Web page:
More about micro and macro nutrients

 Symptoms included unusual color, necrosis, wilting, distortions; general size and growth of leaves, petioles, buds, and stems. Also noted were changes in color of inter veinal areas, veins, bases, margins, and tips of young and old leaves. Micronutrients, often referred to as vitamins and minerals, are vital to healthy development, disease prevention, and wellbeing. With the exception of vitamin D, micronutrients are not produced in the body and must be derived from the diet.

1.     Nitrogen in temprate fruits

Apples color poorly and lose firmness more readily in storage. Shoot growth exceeds optimum lengths listed above. Nitrogen deficiency: pale green leaves and reduced shoot growth. tissue later turns a bronze color and may eventually die.


     2.    Phosphorus inTemprate fruits:

Poor root growth resulting in stunned growth of the tree.

Purple coloration of leaves.

Reduced flowering and seed formation.

Poor fruit set.

Reduced leaf size and shoot growth.

Reduced fruit size and lesser fruit color.

Delayed fruit maturity.

3.     Potassium in temprate Fruits:

Symptoms of a potassium deficiency include scorched edges of leaves, particularly in foliage near fruit, which itself is a strong sink for potassium. This can reduce photosynthesis, resulting in poor tree growth. In a trial with Fuji.

4.     Magnesium in temprate fruits:

Symptoms appear first as chlorosis between the main veins, starting on older leaves. Then develop to interveinal necrosis or necrotic blotches along the main vein. Often leaf margin remain green.

5.     Sulphur in temprate fruits:

Leaf growth is reduced and leaves are pale green / yellow in color.          

6.     Calcium in temprate fruits:

Low calcium concentrations produce bitter pit shown by depressed, sometimes dark areas on apple surface and small, brown corky areas within flesh.

·        Deficiency symptoms of Micro nutrients in temprate fruits:

1.     Manganese in temprate fruits:

Manganese deficiency is typically seen as pale areas on the leaf between darker green veins.

2.     Iron in temprate fruits:

Main veins still remain green. At prolonged deficiency veins become chlorotic too and necrotic spots appear in the chlorotic area of the leaves.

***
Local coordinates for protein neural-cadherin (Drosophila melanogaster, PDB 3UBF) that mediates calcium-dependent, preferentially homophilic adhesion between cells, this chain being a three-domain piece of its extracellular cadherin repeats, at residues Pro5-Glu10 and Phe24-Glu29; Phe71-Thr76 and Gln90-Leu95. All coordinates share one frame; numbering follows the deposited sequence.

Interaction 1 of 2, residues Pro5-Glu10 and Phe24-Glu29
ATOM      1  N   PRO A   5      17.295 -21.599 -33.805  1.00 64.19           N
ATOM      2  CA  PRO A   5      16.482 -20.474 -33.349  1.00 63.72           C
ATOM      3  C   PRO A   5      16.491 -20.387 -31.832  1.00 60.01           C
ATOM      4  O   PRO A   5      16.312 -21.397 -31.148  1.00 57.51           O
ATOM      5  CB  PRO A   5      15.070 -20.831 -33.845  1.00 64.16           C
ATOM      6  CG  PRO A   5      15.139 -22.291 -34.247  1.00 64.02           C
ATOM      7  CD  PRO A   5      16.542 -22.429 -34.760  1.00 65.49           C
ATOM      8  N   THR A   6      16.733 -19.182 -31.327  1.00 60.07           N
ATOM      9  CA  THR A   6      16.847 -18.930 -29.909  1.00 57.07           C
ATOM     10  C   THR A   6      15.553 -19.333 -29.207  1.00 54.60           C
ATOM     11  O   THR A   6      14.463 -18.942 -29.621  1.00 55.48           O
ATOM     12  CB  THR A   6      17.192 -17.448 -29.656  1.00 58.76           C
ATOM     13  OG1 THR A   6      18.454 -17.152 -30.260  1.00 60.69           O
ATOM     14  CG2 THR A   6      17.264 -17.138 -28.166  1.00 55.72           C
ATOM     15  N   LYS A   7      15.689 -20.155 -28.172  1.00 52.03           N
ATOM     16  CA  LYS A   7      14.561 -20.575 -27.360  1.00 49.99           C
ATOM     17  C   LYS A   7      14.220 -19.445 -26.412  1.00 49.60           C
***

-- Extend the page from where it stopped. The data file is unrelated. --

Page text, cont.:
3.     Boron in temprate fruits:

Boron deficiency causes premature fruit drop, and fruit quality can be badly impaired by the cork formation. If the internal cork develops early in the season, the affected fruit will become badly deformed.

4.     Copper in temprate fruits:

Terminal leaves develop brown necrotic areas, curl upwards and become distorted. This disorder is

5.     Zinc in temprate fruits:

Symptoms are most dramatic in spring. Shoot growth is delayed, and affected leaves are short and abnormally narrow. Leaves at the top of affected shoots appear tufted or in a rosette formation.



Young leaves develop chlorosis between vein which starts from near base and spreads to epics that later become reddish brown in color similar symptoms are also found on leaf sheet, petioles and stem.


Reduced size and numbers of leaf having bronze and yellow colouration with brown or scorched leaf margins.


Inter veinal chlorosis in young leaves and older leaves develop orange or pink coloration followed by severe rolling of leaf margins due to lose in turgidity


Bronzing and stippling of leaves iron toxicity is not common but some plants secrete acid from roots.


Tints of golden yellow or blue color O leaves


Chlorosis of young leaves leaf sheet and lower part of stem in serial normally consist of minute brown spots legume develops brown or purplish spots over leaf margins.


Inter veinal mild chlorosis in young leaves starting from base and spread towards apex followed by inter veinal reddish brown colourationrollings of leaves margins


In early stages no clearly visible symptoms develop though shoot and root growth supresses (brown).